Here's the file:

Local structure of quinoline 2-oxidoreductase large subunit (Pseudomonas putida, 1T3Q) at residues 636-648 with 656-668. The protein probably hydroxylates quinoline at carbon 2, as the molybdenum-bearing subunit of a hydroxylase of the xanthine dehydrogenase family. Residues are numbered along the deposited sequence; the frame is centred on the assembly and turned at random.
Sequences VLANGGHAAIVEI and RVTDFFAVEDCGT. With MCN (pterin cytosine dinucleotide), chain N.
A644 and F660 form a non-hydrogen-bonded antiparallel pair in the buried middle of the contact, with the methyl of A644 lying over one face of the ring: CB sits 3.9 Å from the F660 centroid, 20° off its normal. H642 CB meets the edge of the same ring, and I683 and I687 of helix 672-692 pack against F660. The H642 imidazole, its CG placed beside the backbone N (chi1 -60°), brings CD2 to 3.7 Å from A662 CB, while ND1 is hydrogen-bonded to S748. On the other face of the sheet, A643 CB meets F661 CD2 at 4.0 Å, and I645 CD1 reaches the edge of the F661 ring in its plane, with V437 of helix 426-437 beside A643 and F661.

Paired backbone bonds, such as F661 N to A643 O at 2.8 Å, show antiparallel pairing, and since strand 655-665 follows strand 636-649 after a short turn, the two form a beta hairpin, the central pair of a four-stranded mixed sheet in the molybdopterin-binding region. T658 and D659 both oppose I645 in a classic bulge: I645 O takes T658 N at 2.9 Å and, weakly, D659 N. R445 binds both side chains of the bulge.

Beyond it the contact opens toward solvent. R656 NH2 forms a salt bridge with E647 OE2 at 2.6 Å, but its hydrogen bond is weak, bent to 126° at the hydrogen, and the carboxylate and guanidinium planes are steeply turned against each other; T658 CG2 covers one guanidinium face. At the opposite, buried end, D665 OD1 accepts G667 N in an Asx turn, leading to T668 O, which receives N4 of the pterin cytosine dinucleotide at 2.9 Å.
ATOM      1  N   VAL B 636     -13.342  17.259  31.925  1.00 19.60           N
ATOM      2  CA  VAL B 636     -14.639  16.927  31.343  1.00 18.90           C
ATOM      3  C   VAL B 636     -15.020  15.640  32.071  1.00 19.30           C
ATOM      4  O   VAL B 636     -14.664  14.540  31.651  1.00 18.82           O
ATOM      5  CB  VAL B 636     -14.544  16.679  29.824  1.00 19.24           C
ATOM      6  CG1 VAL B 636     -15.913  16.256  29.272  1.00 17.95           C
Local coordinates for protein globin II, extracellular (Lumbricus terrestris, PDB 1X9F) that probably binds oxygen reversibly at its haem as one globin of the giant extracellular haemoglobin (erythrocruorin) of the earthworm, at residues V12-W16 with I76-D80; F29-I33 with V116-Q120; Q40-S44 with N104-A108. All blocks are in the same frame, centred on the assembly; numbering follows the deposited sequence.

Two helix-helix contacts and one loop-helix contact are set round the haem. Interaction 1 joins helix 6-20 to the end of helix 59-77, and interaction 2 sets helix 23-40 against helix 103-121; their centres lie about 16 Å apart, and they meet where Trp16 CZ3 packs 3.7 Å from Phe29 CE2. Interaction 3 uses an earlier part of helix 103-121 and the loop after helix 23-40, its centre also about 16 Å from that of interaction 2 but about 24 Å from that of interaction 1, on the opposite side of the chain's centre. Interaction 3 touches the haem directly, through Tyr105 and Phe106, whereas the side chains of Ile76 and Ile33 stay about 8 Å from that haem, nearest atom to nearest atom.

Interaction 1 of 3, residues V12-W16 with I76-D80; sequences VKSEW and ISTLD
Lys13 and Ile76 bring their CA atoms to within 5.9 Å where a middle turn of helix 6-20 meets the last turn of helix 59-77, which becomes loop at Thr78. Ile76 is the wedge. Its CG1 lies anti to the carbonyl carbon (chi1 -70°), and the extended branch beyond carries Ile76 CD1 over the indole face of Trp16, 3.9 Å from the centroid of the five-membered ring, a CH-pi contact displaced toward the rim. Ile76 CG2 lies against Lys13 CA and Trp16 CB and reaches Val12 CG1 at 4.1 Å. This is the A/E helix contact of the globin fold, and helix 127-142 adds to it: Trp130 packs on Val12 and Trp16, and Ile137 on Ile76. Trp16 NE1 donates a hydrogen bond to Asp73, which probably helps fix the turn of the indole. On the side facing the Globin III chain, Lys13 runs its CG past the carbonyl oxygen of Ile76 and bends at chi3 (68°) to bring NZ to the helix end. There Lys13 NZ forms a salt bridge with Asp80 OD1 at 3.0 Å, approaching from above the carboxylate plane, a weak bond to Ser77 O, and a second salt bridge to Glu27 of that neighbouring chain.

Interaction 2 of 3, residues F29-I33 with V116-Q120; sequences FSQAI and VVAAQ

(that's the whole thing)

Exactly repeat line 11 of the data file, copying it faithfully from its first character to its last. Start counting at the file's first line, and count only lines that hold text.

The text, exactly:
ATOM      6  CG1 VAL B 636     -15.913  16.256  29.272  1.00 17.95           C